In terms of s, t, u variables, the amplitude for φ → ργγ is given by X e M = −( gωρπ )2 cP V1 cP V2 g ′ P =η,η

ǫµακσ ǫνβλτ ǫµβλσ ǫνακτ + t − m2P + i mP ΓP u − m2P + i mP ΓP

!

× k1κ k2λ pσ1 pτ2 ε∗µ (k1 )ε∗ν (k2 )εα (p1 )ε∗β (p2 )

(16)

= − (ft ǫµακσ ǫνβλτ + fu ǫµβλσ ǫνακτ ) k1κ k2λ pσ1 pτ2 ε∗µ (k1 )ε∗ν (k2 )εα (p1 )ε∗β (p2 )

(17)

where X cP V1 cP V2 e ft = ( gωρπ )2 2 g P =η,η′ t − mP + i mP ΓP X cP V1 cP V2 e fu = ( gωρπ )2 2 g P =η,η′ u − mP + i mP ΓP

(18)

′

where V1 = φ and V2 = ρ( or ω). For P = η , the intermediate propagator can develop a pole for t (or u) = m2η′ , and we have to include its decay width in the denominator of the ′

propagator for η : Γη′ = (0.198 ± 0.019)MeV. The square of the above amplitude, when averaged over the initial spin, and summed over the final spins, is simplified as follows : 1 1 X · |M|2 2 3 spin h 1 = |ft |2 (t − m21 )2 (t − m22 )2 + |fu |2 (u − m21 )2 (u − m22 )2 24

|M|2 =

i

+ Re(ft fu∗ )(s2 m21 m22 + (m21 m22 − tu)2 ) .

(19)

Here we have included the factor of 1/2 in order to take into account two identical particles (two photons) in the final state. The decay rate can be obtained by integrating the following expression over the variable t : 1 1 dΓ = 2 3 dmγγ (2π) 32Mφ3 After numerical integrations, we get 6

Z

t1

t0

|M|2 dt.

(20)

B(φ → ργγ) = 1.3 × 10−4 ,

(21)

B(φ → ωγγ) = 1.5 × 10−5 .

(22)

These are much larger compared to the loop contributions, Eqs. (1) and (2), obtained in the framework of the heavy vector meson chiral lagrangian approach [1]. Hence, the claim that these decays might be useful in constraining the coupling g2 in the heavy vector meson chiral lagrangian may not be viable 1 . One can also study the mγγ spectra in φ → ργγ and φ → ωγγ from Eq. (20) as a function of mγγ , as shown in Fig. 2. The two spectra are the same except for (i) the overall normalization of a factor 1/9 from different Clebsch-Gordan coefficients (as shown in Table I), and (ii) the slight mass difference between ρ and ω. Both decays are dominated ′

′

by φ → η γ followed by η → ρ(or ω)γ. 4. In summary, we have considered the radiative decays of φ mesons, φ → ργγ and φ → ωγγ in the vector meson dominance model. From the usual V P γ vertices, we find that these decays occur at the level of 1.3 × 10−4 and 1.5 × 10−5 in the branching ratios, respectively, and thus should be within the reach of the φ factory at Frascati. Also, these contributions are dominant in size over the loop contributions considered in the framework of the heavy vector meson chiral perturbation theory [1], and pose a doubt on the claim ′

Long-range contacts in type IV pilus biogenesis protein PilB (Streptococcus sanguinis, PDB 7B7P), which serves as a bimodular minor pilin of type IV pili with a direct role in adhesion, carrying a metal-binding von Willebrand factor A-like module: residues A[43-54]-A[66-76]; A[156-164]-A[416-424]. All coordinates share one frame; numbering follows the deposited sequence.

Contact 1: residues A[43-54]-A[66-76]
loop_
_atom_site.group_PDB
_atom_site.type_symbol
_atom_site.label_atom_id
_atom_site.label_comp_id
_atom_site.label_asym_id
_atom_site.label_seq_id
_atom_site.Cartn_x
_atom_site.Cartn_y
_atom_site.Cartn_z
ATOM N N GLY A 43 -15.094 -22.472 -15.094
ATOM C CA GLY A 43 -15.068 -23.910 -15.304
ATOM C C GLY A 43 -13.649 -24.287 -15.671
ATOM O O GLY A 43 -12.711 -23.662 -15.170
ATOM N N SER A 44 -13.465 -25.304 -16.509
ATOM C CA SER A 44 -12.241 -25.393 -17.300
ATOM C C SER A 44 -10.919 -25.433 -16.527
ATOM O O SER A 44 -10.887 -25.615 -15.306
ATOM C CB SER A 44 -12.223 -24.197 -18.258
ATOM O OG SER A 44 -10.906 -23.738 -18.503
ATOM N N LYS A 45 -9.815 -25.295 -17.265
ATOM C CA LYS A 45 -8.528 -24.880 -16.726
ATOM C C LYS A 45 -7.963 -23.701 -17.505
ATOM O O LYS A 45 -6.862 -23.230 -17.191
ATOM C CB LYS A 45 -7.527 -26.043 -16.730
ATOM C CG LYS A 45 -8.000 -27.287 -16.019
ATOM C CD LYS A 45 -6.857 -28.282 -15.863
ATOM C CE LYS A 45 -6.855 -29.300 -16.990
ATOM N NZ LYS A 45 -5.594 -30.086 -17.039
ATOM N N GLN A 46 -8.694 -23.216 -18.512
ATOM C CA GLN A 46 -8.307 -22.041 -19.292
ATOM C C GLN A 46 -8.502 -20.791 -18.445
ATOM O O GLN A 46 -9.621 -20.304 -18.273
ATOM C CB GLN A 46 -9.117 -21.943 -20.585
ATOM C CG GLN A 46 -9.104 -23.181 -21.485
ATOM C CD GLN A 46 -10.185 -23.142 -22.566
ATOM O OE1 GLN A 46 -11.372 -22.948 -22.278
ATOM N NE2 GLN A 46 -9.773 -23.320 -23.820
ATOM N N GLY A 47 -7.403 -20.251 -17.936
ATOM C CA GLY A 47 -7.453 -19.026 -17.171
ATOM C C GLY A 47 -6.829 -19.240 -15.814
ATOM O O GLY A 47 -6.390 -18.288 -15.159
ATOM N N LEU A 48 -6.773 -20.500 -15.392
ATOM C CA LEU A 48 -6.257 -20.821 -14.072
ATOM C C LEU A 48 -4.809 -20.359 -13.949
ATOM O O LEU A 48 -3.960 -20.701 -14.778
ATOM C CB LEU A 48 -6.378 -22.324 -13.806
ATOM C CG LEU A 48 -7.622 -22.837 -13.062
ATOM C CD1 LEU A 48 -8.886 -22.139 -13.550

made in Ref. [1]. Finally, our model predicts that B(φ → η γ) = 2.1 × 10−4 , which is just a factor of two below the current upper limit and thus can be easily tested in the near future. This decay actually dominates φ → ργγ and φ → ωγγ in our model. Thus, detection of this decay at the predicted level would constitute another test of our model based on the vector meson dominance.

1

′

There are also contributions from the anomaly via φ → ρ(or ω) + π 0 (or η, η ) followed by ′

π 0 , η, η → γγ. These decays are dominated by the π 0 contribution, and can be suitably removed by imposing a cut on mγγ ≈ mπ0 . Hence, we do not consider these possibilities in this work.

7

ACKNOWLEDGMENTS

This work was supported in part by KOSEF through CTP at Seoul National University. P.K. is supported in part by the Basic Science Research Program, Ministry of Education, 1994, Project No. BSRI–94–2425.

8

REFERENCES [1] A.K. Leibovich, A. Manohar and M.B. Wise, e-print hep-ph/9508210, UCSD/PTH 95-12, CALT-68-2012 (unpublished). [2] E. Jenkins, A.V. Manohar and M.B. Wise, e-print hep-ph/9506356, CALT-68-2000 (unpublished). [3] P. Ko, Phys. Lett. B 349 (1995) 555, and references therein. [4] T. Fujiwara, T. Kugo, H. Terao, S. Uehara and K. Yamawaki, Prog. Theor. Phys. 73 (1985) 926.

9

FIGURES

γ

γ γ

φ

φ

η,η

γ

η,η

ρ(ω)

ρ(ω)

FIG. 1. Feynman diagrams for φ → ργγ and φ → ωγγ in the vector meson dominance model.

10−5 10−6

dΓ dmγγ

φ → ργγ

10−7 10−8

φ → ωγγ

10−9 10−10

50

100

mγγ

150

200

250 (MeV)

FIG. 2. The mγγ spectra in φ → ργγ (the dashed curve) and φ → ωγγ (the solid curve).

10

TABLES ′

TABLE I. CP V defined in Eq. (7) for P = π 0 , η, η and V = ρ0 , ω, φ. CP V

π

η′

η √

ρ

− 13

√1 ( 3

φ

0

2 √ ( 3 3

ω

−1

√

2 sin θ − cos θ)

2 cos θ + sin θ) √ 1 √ ( 2 sin θ − cos θ) 3 3

√ − √13 ( 2 cos θ + sin θ) √ 2 √ ( 2 sin θ − cos θ) 3 3 √ 1 − 3√ ( 2 cos θ + sin θ) 3

′

TABLE II. Branching ratios for V → P γ and P → V γ with P = π 0 , η, η and V = ρ0 , ω, φ. Decay Modes

Predictions

Data

ω → π0 γ

9.0%

(8.5 ± 0.5)%

ω → ηγ

9.5 × 10−4

(8.3 ± 2.1) × 10−4

ρ0 → π 0 γ

5.3 × 10−4

(7.9 ± 2.0) × 10−4

ρ0 → ηγ

4.1 × 10−4

(3.8 ± 0.7) × 10−4

′

34.3%

(30.2 ± 1.3)%

η → ωγ

′

3.1%

(3.02 ± 0.30)%

φ → π0γ

0.0

(1.31 ± 0.13) × 10−3

φ → ηγ

2.2%

(1.28 ± 0.06)%

2.1 × 10−4

< 4.1 × 10−4

η → ρ0 γ

′

φ→ηγ

11